Old Suspension / New Suspension 2CV AZ
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  1. #1
    Tadpole
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    Default Old Suspension / New Suspension 2CV AZ

    Hi,

    I have a 1958 2CV. The suspension is unserviceable.

    I would like to replace the suspension.

    There is a physical difference between the old suspension and the new suspension. The old suspension has shorter springs, longer tie rods, shorter pot. I think the new suspension pots will fit between the chassis mount and I am aware of longer eyelets to compensate for the shorter tie rods.

    A new suspension pot (x2) is easy to source and the components are new. I can also try to source an old pot (x2) which will be considerably more expensive but it will "just work".

    Would anyone be able to advise if I should purchase a new suspension pot for the car (and hope that it works) or should I try to find an old one and at least be certain it fits. I am not too concerned about keeping the car truly original.

    Any advice on the way forward
    • Old/new
    • What not to do
    • Better / worse suspension suppliers
    • Etc


    is appreciated.

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    Thank you for any advice.

    Regards,

    Daniel.

  2. #2
    JBN
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    Default

    What dampers does you 1958 car have? The very early ones used batteurs, which were inertial dampers. Later cars used normal piston dampers. There were some that used batteurs on the front in conjunction with piston dampers all round. One of my cars has that configuration.

    I would probably replace your suspension with new for the reasons you have mentioned.

    John

  3. #3
    Tadpole
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    Thanks John.

    I only have batteurs on the car. No piston dampers. There should be one rubber bump stop ant one end and two at the other of the pot. I only have one each end with an obvious gap at one end.

    My main concern is will the new suspension pots fit and work.

    Regards,

    Daniel.

  4. #4
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    Daniel,
    the later (longer) suspension canisters are a direct replacement for your 'oldtimer' ones, since the spacing between the inner faces of the end-fitting tubes has been 530mm from very early on.
    The distance between the knife edges on front and rear suspension arms hasn't changed either, so you should have no need for longer end-pieces/shackles.
    .
    Seems as though they're quite fond of 'bush engineering' in France, since the shorter suspension canisters on these mortal remains have only one 'flexible buffer' at each end of its canisters, with the slack at the front ends, where there should be a pair of buffers, taken up by short lengths of steel tube.
    .
    Link to the discussion on the Forum 2CV - Legende site...
    De quelle année est cette 2cv? - http://forum.2cv-legende.com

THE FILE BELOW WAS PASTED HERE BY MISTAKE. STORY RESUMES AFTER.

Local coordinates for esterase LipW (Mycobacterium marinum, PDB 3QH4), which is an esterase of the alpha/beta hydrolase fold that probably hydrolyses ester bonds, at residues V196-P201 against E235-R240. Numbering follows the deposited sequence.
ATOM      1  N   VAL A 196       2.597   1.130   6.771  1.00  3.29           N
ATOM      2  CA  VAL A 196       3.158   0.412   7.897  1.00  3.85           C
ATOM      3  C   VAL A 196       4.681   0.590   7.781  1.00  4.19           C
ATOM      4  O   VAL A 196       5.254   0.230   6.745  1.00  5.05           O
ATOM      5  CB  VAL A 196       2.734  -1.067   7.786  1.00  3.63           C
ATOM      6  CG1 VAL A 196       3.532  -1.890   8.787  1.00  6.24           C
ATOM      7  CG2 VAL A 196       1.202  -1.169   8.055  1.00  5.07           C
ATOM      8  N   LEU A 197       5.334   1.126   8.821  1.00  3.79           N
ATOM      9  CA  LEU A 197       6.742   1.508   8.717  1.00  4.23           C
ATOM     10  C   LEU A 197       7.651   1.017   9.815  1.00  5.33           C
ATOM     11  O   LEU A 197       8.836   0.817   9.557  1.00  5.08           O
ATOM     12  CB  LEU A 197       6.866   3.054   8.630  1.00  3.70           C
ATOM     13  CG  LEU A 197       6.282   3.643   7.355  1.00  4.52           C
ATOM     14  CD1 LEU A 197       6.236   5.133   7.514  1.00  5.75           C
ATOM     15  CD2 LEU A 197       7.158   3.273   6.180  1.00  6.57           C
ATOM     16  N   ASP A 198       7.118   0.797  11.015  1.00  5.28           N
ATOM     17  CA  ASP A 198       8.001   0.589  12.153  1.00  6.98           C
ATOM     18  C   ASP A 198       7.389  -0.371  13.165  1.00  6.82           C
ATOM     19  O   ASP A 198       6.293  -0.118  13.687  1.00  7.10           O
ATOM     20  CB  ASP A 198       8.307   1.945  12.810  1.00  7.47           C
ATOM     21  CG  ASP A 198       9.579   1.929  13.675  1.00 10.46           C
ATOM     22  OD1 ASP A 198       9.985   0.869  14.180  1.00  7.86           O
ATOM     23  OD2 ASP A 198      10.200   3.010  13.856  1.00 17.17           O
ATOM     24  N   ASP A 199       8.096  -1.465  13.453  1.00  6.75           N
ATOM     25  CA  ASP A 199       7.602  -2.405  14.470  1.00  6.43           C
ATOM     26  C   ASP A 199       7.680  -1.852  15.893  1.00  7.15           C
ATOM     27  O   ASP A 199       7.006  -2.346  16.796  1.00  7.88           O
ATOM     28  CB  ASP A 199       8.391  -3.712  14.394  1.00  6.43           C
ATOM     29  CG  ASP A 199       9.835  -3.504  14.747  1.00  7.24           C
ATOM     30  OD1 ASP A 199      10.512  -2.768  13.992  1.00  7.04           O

.





    Quote Originally Posted by Tricon View Post
    Thanks John.

    I only have batteurs on the car. No piston dampers. There should be one rubber bump stop ant one end and two at the other of the pot. I only have one each end with an obvious gap at one end.

    My main concern is will the new suspension pots fit and work.

    Regards,

    Daniel.
    Last edited by Ken H; 8th October 2017 at 09:15 AM.

  5. #5
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    p.s. @ Daniel.
    Forgot to mention that difference in length of 'early' and 'later' style of tie rod ends/shackles, which is almost 20mm.
    There's usually enough spare thread available on the tie rods to cope with that difference, mind you.

    https://www.flickr.com/photos/301328...etaken-friend/

  6. #6
    Tadpole
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    Thank you very much for your reply, Ken.

    I have an incomplete Slough Guide which was useful in my understanding of the problem. I required more information and you have provided it. I found a complete Slough guide and more manuals here:

    https://www.dropbox.com/sh/su2vakktkj6oei6/jF3qLo415w


    The references above assisted me understand the problem. I was aware that I was missing a bump stop however as my chassis is different to a new chassis, I needed to know what the differences were

    Old Suspension / New Suspension 2CV AZ-suspension_2.jpg

    My pots were fabricated here along with two of the springs. I have now discovered that the springs in the pots must counteract each other. One clockwise and the other anti-clockwise to prevent the pot from rotating.

    From the references, it seems my suspension and pots are close to being correct. The suspension on the other side of the car is far worse (more rust, threads stripped, springs seized and freed with kerosene and a hammer).

    Old Suspension / New Suspension 2CV AZ-spring2.jpg

    The space between my hangers for the suspension is 530mm. I am also glad to know that the knife edge distance has not changed. I can simply purchase a set of new pots and fit them in; they will not be a mistaken purchase.

    One of the tie rods is poor with a lot of corroded thread. While I have read that some reproduction parts are not that good (I have read the discussion on rubber) the new parts are possibly more of a known than an unknown.

    I really appreciate the detail, Ken.

    I like the Hi-Rail 2CV from the 2CV Legend site.

    Cheers,

    Daniel.

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